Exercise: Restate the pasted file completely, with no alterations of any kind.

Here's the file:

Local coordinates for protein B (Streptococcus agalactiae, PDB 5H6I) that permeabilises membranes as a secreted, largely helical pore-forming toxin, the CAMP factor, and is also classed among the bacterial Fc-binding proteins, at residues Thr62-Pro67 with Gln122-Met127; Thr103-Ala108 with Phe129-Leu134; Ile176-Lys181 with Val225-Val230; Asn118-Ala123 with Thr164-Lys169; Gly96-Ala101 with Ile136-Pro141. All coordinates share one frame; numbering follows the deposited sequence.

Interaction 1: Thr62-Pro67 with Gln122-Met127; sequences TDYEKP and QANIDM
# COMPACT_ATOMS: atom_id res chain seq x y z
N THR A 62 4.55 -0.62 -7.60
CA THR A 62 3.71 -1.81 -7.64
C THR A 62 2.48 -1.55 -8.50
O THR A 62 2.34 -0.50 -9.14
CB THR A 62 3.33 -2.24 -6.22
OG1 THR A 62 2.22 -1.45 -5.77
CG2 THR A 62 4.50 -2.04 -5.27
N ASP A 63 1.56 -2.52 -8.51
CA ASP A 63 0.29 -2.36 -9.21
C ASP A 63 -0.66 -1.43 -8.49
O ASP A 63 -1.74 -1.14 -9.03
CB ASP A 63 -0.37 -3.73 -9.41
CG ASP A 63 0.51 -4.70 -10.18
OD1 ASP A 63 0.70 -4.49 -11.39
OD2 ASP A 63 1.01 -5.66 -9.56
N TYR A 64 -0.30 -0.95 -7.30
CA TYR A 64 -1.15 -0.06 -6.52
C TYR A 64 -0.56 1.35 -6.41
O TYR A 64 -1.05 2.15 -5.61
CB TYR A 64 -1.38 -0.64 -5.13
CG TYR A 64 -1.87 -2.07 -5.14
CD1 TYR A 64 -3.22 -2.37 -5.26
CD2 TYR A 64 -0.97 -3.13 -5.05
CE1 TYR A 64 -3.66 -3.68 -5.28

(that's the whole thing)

Local coordinates for protein B (Streptococcus agalactiae, PDB 5H6I) that permeabilises membranes as a secreted, largely helical pore-forming toxin, the CAMP factor, and is also classed among the bacterial Fc-binding proteins, at residues Thr62-Pro67 with Gln122-Met127; Thr103-Ala108 with Phe129-Leu134; Ile176-Lys181 with Val225-Val230; Asn118-Ala123 with Thr164-Lys169; Gly96-Ala101 with Ile136-Pro141. All coordinates share one frame; numbering follows the deposited sequence.

Interaction 1: Thr62-Pro67 with Gln122-Met127; sequences TDYEKP and QANIDM
# COMPACT_ATOMS: atom_id res chain seq x y z
N THR A 62 4.55 -0.62 -7.60
CA THR A 62 3.71 -1.81 -7.64
C THR A 62 2.48 -1.55 -8.50
O THR A 62 2.34 -0.50 -9.14
CB THR A 62 3.33 -2.24 -6.22
OG1 THR A 62 2.22 -1.45 -5.77
CG2 THR A 62 4.50 -2.04 -5.27
N ASP A 63 1.56 -2.52 -8.51
CA ASP A 63 0.29 -2.36 -9.21
C ASP A 63 -0.66 -1.43 -8.49
O ASP A 63 -1.74 -1.14 -9.03
CB ASP A 63 -0.37 -3.73 -9.41
CG ASP A 63 0.51 -4.70 -10.18
OD1 ASP A 63 0.70 -4.49 -11.39
OD2 ASP A 63 1.01 -5.66 -9.56
N TYR A 64 -0.30 -0.95 -7.30
CA TYR A 64 -1.15 -0.06 -6.52
C TYR A 64 -0.56 1.35 -6.41
O TYR A 64 -1.05 2.15 -5.61
CB TYR A 64 -1.38 -0.64 -5.13
CG TYR A 64 -1.87 -2.07 -5.14
CD1 TYR A 64 -3.22 -2.37 -5.26
CD2 TYR A 64 -0.97 -3.13 -5.05
CE1 TYR A 64 -3.66 -3.68 -5.28